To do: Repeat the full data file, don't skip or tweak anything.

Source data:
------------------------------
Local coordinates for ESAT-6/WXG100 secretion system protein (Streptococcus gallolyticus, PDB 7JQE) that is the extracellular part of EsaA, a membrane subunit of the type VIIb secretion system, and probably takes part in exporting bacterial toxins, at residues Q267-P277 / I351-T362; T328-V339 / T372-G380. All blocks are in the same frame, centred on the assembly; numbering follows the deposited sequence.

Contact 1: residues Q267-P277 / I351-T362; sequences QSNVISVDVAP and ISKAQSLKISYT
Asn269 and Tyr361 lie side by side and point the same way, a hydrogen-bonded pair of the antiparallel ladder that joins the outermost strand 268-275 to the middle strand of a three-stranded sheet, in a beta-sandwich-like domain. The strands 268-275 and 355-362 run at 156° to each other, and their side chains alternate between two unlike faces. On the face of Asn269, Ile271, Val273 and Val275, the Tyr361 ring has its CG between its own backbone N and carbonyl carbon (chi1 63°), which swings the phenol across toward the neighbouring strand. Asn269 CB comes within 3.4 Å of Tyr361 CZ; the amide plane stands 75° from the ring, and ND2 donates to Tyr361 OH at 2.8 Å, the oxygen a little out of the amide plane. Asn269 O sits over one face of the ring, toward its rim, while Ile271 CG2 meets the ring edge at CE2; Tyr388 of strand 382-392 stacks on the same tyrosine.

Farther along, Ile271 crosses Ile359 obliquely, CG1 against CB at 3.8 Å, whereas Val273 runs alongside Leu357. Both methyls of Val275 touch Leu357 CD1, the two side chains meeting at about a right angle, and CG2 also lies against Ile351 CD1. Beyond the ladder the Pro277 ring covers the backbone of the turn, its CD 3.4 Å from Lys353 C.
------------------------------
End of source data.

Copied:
Local coordinates for ESAT-6/WXG100 secretion system protein (Streptococcus gallolyticus, PDB 7JQE) that is the extracellular part of EsaA, a membrane subunit of the type VIIb secretion system, and probably takes part in exporting bacterial toxins, at residues Q267-P277 / I351-T362; T328-V339 / T372-G380. All blocks are in the same frame, centred on the assembly; numbering follows the deposited sequence.

Contact 1: residues Q267-P277 / I351-T362; sequences QSNVISVDVAP and ISKAQSLKISYT
Asn269 and Tyr361 lie side by side and point the same way, a hydrogen-bonded pair of the antiparallel ladder that joins the outermost strand 268-275 to the middle strand of a three-stranded sheet, in a beta-sandwich-like domain. The strands 268-275 and 355-362 run at 156° to each other, and their side chains alternate between two unlike faces. On the face of Asn269, Ile271, Val273 and Val275, the Tyr361 ring has its CG between its own backbone N and carbonyl carbon (chi1 63°), which swings the phenol across toward the neighbouring strand. Asn269 CB comes within 3.4 Å of Tyr361 CZ; the amide plane stands 75° from the ring, and ND2 donates to Tyr361 OH at 2.8 Å, the oxygen a little out of the amide plane. Asn269 O sits over one face of the ring, toward its rim, while Ile271 CG2 meets the ring edge at CE2; Tyr388 of strand 382-392 stacks on the same tyrosine.

Farther along, Ile271 crosses Ile359 obliquely, CG1 against CB at 3.8 Å, whereas Val273 runs alongside Leu357. Both methyls of Val275 touch Leu357 CD1, the two side chains meeting at about a right angle, and CG2 also lies against Ile351 CD1. Beyond the ladder the Pro277 ring covers the backbone of the turn, its CD 3.4 Å from Lys353 C.